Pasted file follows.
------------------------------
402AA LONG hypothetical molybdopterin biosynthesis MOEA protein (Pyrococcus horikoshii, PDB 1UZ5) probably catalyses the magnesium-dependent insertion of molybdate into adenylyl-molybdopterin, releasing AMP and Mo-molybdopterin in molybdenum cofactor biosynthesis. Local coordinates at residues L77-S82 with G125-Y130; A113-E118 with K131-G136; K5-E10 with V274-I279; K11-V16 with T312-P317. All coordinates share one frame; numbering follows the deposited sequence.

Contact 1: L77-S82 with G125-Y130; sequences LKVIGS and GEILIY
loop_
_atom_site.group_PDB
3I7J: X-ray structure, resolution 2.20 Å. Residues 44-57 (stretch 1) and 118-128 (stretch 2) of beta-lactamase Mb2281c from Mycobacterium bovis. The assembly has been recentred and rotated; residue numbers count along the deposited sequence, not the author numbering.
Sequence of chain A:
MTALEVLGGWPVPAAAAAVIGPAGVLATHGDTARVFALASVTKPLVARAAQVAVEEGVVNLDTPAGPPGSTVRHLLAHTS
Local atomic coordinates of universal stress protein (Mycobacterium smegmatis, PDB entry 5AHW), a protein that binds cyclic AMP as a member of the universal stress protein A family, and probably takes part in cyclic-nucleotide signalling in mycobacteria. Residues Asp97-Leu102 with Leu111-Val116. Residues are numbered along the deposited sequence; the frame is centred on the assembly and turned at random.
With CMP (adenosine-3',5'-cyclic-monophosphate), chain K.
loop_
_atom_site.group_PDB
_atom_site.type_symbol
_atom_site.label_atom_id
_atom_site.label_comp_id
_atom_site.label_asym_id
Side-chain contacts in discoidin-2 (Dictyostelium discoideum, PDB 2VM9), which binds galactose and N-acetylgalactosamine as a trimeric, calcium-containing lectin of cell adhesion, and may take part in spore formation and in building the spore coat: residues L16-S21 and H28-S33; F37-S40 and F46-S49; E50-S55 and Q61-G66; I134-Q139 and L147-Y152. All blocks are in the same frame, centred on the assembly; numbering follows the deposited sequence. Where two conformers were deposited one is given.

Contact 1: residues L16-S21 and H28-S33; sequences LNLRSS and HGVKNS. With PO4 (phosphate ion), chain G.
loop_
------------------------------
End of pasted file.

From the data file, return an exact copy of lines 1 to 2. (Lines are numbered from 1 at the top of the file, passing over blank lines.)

402AA LONG hypothetical molybdopterin biosynthesis MOEA protein (Pyrococcus horikoshii, PDB 1UZ5) probably catalyses the magnesium-dependent insertion of molybdate into adenylyl-molybdopterin, releasing AMP and Mo-molybdopterin in molybdenum cofactor biosynthesis. Local coordinates at residues L77-S82 with G125-Y130; A113-E118 with K131-G136; K5-E10 with V274-I279; K11-V16 with T312-P317. All coordinates share one frame; numbering follows the deposited sequence.

Contact 1: L77-S82 with G125-Y130; sequences LKVIGS and GEILIY